Then there are the mysterious kandra race who are in a crisis of faith, for their sole existence is based upon the Contract which was written by the Lord Ruler, who is no longer: does the Contract therefore no longer apply?  There is the trial of TenSoon who has slain one of their own.  The First Generation of kandra sit silent and undecided, while the later generations are anxious and impatient, unsure whether to adhere to the Contract or rebel.

Finally there is the great Sazed, the scholar who has lost his faith, having researched every religion but one and finding nothing but lies and obfuscation.  It is with this last religion, the religion of his Terris people that is somehow tied to that of the kandra, that he holds on with a sliver of hope, seeking some final answers to the meaning behind the world, its gods, its peoples.

In The Hero of Ages, Sanderson ratchets everything up to its highest point, with the end times approaching and all hope dwindling.  The reader is hooked to the very last page, unsure of what will happen, who will survive, and wondering if this might really be the end of everything?

If you liked this review and are interested in purchasing this book, click here.

Originally written on November 28th 2008 ©Alex C. Telander.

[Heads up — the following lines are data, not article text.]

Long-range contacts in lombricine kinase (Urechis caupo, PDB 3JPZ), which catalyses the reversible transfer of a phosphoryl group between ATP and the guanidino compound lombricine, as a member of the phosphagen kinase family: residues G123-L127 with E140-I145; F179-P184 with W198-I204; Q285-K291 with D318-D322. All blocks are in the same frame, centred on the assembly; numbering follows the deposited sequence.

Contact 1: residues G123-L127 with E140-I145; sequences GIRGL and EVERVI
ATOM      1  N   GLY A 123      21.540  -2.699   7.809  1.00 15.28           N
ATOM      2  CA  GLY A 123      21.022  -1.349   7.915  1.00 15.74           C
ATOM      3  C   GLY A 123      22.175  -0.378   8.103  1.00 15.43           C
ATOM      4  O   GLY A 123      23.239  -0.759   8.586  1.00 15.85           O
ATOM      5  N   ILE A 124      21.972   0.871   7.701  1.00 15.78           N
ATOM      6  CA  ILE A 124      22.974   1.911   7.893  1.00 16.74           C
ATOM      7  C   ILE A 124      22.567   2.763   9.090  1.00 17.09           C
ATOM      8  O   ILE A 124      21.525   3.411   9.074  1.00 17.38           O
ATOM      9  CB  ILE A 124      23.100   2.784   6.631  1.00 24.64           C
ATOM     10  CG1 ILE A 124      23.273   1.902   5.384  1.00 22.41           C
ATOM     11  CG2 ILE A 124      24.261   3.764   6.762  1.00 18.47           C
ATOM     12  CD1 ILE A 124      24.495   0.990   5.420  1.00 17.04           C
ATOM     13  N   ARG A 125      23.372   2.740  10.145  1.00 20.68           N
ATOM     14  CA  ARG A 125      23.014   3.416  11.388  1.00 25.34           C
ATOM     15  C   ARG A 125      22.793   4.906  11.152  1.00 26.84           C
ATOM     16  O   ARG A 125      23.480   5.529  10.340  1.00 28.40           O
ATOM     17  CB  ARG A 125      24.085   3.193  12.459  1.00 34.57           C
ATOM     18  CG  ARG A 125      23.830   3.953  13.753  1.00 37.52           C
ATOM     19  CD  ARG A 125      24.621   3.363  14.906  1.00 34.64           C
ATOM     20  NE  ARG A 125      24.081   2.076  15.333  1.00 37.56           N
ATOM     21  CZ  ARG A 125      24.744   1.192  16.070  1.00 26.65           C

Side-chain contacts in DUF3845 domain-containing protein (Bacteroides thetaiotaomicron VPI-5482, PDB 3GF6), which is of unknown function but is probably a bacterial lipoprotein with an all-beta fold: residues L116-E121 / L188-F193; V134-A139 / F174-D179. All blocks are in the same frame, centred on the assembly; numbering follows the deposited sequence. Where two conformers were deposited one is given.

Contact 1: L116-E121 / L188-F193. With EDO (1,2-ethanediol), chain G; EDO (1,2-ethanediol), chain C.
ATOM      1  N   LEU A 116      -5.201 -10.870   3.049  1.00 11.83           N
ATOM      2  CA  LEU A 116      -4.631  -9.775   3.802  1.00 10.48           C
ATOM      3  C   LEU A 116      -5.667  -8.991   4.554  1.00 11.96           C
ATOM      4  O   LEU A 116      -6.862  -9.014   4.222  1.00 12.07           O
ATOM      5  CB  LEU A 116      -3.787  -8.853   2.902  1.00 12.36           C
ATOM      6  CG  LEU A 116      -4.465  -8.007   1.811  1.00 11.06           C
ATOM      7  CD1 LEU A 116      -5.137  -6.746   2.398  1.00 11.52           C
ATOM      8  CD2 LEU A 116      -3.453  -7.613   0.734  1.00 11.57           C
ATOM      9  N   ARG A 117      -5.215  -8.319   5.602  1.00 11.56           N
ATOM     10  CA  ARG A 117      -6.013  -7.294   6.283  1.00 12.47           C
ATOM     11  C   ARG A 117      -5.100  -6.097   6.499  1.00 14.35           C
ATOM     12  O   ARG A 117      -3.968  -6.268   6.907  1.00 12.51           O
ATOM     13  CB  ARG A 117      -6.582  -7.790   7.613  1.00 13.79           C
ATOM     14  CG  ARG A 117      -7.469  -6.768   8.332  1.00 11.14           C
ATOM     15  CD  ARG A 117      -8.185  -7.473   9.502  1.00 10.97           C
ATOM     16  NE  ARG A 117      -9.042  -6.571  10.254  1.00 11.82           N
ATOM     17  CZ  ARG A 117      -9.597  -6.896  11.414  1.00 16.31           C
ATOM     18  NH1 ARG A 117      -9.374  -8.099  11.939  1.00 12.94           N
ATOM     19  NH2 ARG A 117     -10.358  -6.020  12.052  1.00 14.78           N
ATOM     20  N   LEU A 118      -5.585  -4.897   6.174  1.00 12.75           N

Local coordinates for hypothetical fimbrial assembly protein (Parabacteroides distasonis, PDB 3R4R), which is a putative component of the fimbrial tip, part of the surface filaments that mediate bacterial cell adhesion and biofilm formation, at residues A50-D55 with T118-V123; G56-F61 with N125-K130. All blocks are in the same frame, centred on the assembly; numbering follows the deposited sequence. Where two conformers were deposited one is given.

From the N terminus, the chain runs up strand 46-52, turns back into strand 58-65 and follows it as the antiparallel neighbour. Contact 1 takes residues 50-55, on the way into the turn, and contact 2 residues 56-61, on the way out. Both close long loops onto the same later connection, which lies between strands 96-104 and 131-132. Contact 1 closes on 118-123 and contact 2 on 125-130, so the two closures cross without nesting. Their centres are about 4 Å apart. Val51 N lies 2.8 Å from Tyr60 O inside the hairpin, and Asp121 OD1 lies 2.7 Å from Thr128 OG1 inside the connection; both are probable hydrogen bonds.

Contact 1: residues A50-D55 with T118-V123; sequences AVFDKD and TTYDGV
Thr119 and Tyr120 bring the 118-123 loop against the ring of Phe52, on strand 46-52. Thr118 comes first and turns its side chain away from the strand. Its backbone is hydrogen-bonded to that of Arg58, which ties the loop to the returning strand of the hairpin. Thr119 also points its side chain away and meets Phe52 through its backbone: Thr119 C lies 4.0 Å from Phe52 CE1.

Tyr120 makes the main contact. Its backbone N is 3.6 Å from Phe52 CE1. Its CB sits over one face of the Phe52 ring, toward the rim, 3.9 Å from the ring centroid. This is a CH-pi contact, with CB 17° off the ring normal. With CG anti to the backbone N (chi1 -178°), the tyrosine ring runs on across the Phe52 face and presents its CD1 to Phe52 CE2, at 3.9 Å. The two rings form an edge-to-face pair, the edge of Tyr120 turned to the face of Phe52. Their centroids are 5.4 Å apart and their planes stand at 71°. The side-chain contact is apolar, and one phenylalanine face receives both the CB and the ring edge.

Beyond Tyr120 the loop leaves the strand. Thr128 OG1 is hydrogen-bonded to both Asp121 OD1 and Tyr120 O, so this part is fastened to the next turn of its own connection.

For an interview with Brandon Sanderson check out BookBanter Episode 2.

“The Well of Ascension: Mistborn Book 2” by Brandon Sanderson (Tor, 2007)

Well of Ascensionstarstarstarstar

In the riveting sequel to The Final Empire, Sanderson doesn’t hold back, continuing on from where he left off: the Lord Ruler is gone, but this was just the first mighty battle in the ongoing war.  In The Well of Ascension times are still hard for many, even though the skaa have been freed and Elend is now king of Luthadel and the surrounding territories.  The nobles must now learn to live in a democratic society where they cannot have slaves.  It is a different world for many.

Before the dust even has time to settle, King Elend faces problems from various fronts: there is dissension in his democratically elected cabinet who wish to return to the old ways; then there are three armies marching toward Luthadel.  Before our main characters can decide what to do, they find themselves under siege from two massive fronts.  One is controlled by Lord Straff Venture, Elend’s father who wants his son to hand over his kingdom to him, no questions asked.  Then there is Lord Cett looking to seize control of Luthadel with his own substantial army.  Elend finds himself in a unique position where he can ally with one army and therefore be able to overthrow the other.  The question is who to ally with?

As he contemplates this a third army arrives, of koloss.  These are tall 9-15 feet creatures that vary in size but are terrifying to humans.  Originally created by Lord Ruler for his army, their skin is extremely wrinkled and hangs off them in places like loose clothing while there are great tears in the skin and yet the koloss ignore this.  But their red, blood-rimmed eyes strike terror in all who view them.  They may seem dumb and slow, but in battle they are fierce and destructive, and it’s unknown whether they may lose control at any second and begin rampaging into the city of Luthadel.